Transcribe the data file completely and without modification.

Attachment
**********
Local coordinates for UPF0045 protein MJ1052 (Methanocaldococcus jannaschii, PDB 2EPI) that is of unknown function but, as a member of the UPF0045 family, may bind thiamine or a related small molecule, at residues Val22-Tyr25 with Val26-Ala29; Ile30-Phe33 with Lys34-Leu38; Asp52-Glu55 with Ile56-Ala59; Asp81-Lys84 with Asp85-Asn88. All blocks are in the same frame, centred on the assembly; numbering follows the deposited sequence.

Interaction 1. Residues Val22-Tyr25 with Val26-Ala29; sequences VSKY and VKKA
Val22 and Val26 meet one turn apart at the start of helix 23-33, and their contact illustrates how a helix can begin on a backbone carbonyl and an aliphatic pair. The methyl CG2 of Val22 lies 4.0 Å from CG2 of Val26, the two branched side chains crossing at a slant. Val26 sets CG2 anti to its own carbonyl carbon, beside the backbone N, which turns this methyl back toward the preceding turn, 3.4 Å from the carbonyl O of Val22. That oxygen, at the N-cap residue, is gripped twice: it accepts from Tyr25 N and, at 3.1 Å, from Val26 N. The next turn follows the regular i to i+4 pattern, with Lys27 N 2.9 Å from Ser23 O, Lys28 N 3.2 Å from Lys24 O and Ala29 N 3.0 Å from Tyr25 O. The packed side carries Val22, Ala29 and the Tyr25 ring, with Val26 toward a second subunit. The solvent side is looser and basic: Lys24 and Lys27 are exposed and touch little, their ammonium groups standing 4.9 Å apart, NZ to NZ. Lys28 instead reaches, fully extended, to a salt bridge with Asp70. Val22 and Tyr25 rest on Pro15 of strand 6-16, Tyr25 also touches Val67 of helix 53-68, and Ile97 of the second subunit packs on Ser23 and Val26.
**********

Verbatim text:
Local coordinates for UPF0045 protein MJ1052 (Methanocaldococcus jannaschii, PDB 2EPI) that is of unknown function but, as a member of the UPF0045 family, may bind thiamine or a related small molecule, at residues Val22-Tyr25 with Val26-Ala29; Ile30-Phe33 with Lys34-Leu38; Asp52-Glu55 with Ile56-Ala59; Asp81-Lys84 with Asp85-Asn88. All blocks are in the same frame, centred on the assembly; numbering follows the deposited sequence.

Interaction 1. Residues Val22-Tyr25 with Val26-Ala29; sequences VSKY and VKKA
Val22 and Val26 meet one turn apart at the start of helix 23-33, and their contact illustrates how a helix can begin on a backbone carbonyl and an aliphatic pair. The methyl CG2 of Val22 lies 4.0 Å from CG2 of Val26, the two branched side chains crossing at a slant. Val26 sets CG2 anti to its own carbonyl carbon, beside the backbone N, which turns this methyl back toward the preceding turn, 3.4 Å from the carbonyl O of Val22. That oxygen, at the N-cap residue, is gripped twice: it accepts from Tyr25 N and, at 3.1 Å, from Val26 N. The next turn follows the regular i to i+4 pattern, with Lys27 N 2.9 Å from Ser23 O, Lys28 N 3.2 Å from Lys24 O and Ala29 N 3.0 Å from Tyr25 O. The packed side carries Val22, Ala29 and the Tyr25 ring, with Val26 toward a second subunit. The solvent side is looser and basic: Lys24 and Lys27 are exposed and touch little, their ammonium groups standing 4.9 Å apart, NZ to NZ. Lys28 instead reaches, fully extended, to a salt bridge with Asp70. Val22 and Tyr25 rest on Pro15 of strand 6-16, Tyr25 also touches Val67 of helix 53-68, and Ile97 of the second subunit packs on Ser23 and Val26.